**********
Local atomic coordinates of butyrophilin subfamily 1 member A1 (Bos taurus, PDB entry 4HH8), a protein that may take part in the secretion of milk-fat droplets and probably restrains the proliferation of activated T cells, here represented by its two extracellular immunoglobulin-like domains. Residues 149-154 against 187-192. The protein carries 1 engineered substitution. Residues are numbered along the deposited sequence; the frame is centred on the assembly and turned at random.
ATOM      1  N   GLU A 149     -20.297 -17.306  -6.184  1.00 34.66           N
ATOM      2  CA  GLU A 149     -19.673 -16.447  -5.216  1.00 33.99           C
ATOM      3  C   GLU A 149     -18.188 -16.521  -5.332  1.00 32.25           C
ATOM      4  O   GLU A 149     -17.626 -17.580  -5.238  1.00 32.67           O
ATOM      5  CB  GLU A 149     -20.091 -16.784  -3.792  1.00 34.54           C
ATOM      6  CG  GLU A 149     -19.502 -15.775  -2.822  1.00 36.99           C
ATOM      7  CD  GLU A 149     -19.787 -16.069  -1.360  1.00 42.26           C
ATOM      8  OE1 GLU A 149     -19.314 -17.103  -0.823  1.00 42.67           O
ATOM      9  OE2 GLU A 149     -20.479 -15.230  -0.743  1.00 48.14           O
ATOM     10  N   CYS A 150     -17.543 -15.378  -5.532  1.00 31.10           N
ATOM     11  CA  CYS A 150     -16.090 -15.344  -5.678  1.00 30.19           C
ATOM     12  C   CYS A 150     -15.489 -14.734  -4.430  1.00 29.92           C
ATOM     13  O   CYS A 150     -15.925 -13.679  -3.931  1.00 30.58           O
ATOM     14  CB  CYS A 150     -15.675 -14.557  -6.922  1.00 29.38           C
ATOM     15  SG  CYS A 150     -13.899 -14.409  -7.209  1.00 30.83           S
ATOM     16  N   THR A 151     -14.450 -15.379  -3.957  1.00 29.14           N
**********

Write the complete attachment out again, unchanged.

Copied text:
Local atomic coordinates of butyrophilin subfamily 1 member A1 (Bos taurus, PDB entry 4HH8), a protein that may take part in the secretion of milk-fat droplets and probably restrains the proliferation of activated T cells, here represented by its two extracellular immunoglobulin-like domains. Residues 149-154 against 187-192. The protein carries 1 engineered substitution. Residues are numbered along the deposited sequence; the frame is centred on the assembly and turned at random.
ATOM      1  N   GLU A 149     -20.297 -17.306  -6.184  1.00 34.66           N
ATOM      2  CA  GLU A 149     -19.673 -16.447  -5.216  1.00 33.99           C
ATOM      3  C   GLU A 149     -18.188 -16.521  -5.332  1.00 32.25           C
ATOM      4  O   GLU A 149     -17.626 -17.580  -5.238  1.00 32.67           O
ATOM      5  CB  GLU A 149     -20.091 -16.784  -3.792  1.00 34.54           C
ATOM      6  CG  GLU A 149     -19.502 -15.775  -2.822  1.00 36.99           C
ATOM      7  CD  GLU A 149     -19.787 -16.069  -1.360  1.00 42.26           C
ATOM      8  OE1 GLU A 149     -19.314 -17.103  -0.823  1.00 42.67           O
ATOM      9  OE2 GLU A 149     -20.479 -15.230  -0.743  1.00 48.14           O
ATOM     10  N   CYS A 150     -17.543 -15.378  -5.532  1.00 31.10           N
ATOM     11  CA  CYS A 150     -16.090 -15.344  -5.678  1.00 30.19           C
ATOM     12  C   CYS A 150     -15.489 -14.734  -4.430  1.00 29.92           C
ATOM     13  O   CYS A 150     -15.925 -13.679  -3.931  1.00 30.58           O
ATOM     14  CB  CYS A 150     -15.675 -14.557  -6.922  1.00 29.38           C
ATOM     15  SG  CYS A 150     -13.899 -14.409  -7.209  1.00 30.83           S
ATOM     16  N   THR A 151     -14.450 -15.379  -3.957  1.00 29.14           N